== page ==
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Remembering Reconstruction: Struggles over the Meaning of America’s Most Turbulent Era ed. by Carole Emberton and Bruce E. Baker (review)

Remembering Reconstruction: Struggles over the Meaning of America’s Most Turbulent Era ed. by... Authority in America, 1859–1877 [1990] appears nowhere in the volume). More broadly, this organizational structure prevents the volume from directly addressing the implications of categorical and methodological choices for defining the era. How is a history of Reconstruction defined as “politics” different from one that focuses on “emancipation and race,” in an era in which the central political question concerned the legacies of emancipation? Why does the concept of citizenship derive from scholar- ship on cultural and intellectual history, as this volume situates it, rather than from politics—and how do we separate citizenship from those central components of identity, gender and labor, or those concerns in turn from politics? Most important, what are the consequences of those choices for how we see the Reconstruction era and, by extension, how we interpret the history of the nation? It is these questions that a historiography of Reconstruction should prime both novice and veteran scholars to engage. Yet Interpreting American History: Reconstruction struggles to place its contents into direct conversation, which ultimately limits its value as a guide to the field. David C. Williard notes 1. Laura F. Edwards, “Reconstruction and the History of Governance,” in The World the Civil War Made, http://www.deepdyve.com/assets/images/DeepDyve-Logo-lg.png The Journal of the Civil War Era University of North Carolina Press

Remembering Reconstruction: Struggles over the Meaning of America’s Most Turbulent Era ed. by Carole Emberton and Bruce E. Baker (review)

The Journal of the Civil War Era , Volume 8 (1) – Mar 6, 2018

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Publisher
University of North Carolina Press
Copyright
Copyright @ The University of North Carolina Press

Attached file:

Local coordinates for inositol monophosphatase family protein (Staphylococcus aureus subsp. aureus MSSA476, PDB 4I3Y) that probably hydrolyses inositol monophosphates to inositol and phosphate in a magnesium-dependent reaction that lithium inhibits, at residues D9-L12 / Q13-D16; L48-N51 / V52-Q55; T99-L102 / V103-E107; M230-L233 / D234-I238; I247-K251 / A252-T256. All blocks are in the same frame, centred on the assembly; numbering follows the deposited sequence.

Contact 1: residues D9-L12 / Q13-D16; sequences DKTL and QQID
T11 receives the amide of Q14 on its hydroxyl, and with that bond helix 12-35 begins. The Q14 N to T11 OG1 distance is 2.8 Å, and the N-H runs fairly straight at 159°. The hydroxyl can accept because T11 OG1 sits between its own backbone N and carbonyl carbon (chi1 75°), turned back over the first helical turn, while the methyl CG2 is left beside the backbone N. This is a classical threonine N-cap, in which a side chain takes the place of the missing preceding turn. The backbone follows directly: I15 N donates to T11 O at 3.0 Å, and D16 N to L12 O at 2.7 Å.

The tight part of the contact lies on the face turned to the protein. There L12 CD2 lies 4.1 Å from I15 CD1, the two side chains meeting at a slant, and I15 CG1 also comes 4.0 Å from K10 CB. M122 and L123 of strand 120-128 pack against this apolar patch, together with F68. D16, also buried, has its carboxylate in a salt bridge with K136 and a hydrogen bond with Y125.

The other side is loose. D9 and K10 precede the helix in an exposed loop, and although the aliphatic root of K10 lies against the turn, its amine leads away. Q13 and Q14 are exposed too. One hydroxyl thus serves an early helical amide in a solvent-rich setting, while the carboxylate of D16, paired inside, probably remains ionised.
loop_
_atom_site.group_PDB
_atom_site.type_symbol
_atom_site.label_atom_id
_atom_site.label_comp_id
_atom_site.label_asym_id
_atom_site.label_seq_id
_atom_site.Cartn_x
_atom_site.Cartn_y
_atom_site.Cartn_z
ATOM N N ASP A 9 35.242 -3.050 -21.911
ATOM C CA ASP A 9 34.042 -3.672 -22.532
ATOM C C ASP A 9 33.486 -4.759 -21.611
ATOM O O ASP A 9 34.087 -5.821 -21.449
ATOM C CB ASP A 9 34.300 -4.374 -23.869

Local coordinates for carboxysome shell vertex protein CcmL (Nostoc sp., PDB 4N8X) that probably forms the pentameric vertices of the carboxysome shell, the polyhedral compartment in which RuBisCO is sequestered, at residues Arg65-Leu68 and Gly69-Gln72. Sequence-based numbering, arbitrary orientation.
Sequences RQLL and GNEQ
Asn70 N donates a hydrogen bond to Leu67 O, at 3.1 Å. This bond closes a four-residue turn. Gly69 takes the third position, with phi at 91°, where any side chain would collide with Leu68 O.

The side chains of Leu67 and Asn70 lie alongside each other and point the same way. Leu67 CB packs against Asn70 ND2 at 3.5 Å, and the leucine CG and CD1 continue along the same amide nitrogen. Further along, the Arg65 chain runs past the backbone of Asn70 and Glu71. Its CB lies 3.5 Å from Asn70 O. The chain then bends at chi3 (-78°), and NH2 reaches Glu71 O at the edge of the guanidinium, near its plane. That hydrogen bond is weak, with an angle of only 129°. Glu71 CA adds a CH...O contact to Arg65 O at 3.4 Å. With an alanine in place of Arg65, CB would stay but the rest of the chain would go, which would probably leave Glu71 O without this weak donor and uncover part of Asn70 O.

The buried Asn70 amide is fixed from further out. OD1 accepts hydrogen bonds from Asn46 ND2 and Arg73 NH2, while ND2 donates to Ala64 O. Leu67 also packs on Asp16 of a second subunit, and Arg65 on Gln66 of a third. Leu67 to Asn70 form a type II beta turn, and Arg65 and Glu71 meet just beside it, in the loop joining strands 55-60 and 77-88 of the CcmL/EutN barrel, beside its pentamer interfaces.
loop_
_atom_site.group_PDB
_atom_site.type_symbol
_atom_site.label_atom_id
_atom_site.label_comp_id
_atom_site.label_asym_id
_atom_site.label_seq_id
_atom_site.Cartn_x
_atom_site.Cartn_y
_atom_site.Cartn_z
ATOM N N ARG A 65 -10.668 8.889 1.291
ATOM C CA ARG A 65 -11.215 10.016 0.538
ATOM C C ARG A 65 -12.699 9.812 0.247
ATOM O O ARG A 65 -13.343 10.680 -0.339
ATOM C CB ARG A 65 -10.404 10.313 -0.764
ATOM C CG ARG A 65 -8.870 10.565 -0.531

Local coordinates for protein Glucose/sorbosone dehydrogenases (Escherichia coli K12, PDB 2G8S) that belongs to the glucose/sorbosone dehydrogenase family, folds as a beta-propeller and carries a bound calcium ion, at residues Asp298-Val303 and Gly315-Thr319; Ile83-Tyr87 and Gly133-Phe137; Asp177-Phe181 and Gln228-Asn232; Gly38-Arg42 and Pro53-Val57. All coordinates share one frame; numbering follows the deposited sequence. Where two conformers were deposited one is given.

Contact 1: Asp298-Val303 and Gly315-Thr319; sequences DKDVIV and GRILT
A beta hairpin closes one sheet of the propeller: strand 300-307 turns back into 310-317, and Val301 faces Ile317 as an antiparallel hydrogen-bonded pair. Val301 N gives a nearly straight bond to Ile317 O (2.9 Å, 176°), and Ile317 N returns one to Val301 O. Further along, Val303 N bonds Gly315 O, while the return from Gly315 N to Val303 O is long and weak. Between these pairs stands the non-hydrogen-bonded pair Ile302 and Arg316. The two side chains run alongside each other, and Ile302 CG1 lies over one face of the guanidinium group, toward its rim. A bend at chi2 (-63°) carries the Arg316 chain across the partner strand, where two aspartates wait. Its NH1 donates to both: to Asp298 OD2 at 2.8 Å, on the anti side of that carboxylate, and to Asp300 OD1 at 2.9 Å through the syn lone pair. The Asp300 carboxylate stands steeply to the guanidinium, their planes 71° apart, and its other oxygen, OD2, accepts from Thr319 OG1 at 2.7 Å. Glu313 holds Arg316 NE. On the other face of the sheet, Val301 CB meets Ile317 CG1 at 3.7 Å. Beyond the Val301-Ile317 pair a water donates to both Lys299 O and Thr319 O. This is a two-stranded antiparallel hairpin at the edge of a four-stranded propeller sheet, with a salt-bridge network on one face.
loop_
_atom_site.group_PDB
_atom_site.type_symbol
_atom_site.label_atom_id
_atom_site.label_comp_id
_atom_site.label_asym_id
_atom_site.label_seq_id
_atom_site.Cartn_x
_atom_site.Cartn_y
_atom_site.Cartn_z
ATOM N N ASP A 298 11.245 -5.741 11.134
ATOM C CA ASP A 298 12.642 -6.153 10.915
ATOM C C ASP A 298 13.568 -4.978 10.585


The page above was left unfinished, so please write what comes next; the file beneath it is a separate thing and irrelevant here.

ISSN
2159-9807

Abstract

Authority in America, 1859–1877 [1990] appears nowhere in the volume). More broadly, this organizational structure prevents the volume from directly addressing the implications of categorical and methodological choices for defining the era. How is a history of Reconstruction defined as “politics” different from one that focuses on “emancipation and race,” in an era in which the central political question concerned the legacies of emancipation? Why does the concept of citizenship derive from scholar- ship on cultural and intellectual history, as this volume situates it, rather than from politics—and how do we separate citizenship from those central components of identity, gender and labor, or those concerns in turn from politics? Most important, what are the consequences of those choices for how we see the Reconstruction era and, by extension, how we interpret the history of the nation? It is these questions that a historiography of Reconstruction should prime both novice and veteran scholars to engage. Yet Interpreting American History: Reconstruction struggles to place its contents into direct conversation, which ultimately limits its value as a guide to the field. David C. Williard notes 1. Laura F. Edwards, “Reconstruction and the History of Governance,” in The World the Civil War Made,

Journal

The Journal of the Civil War EraUniversity of North Carolina Press

Published: Mar 6, 2018

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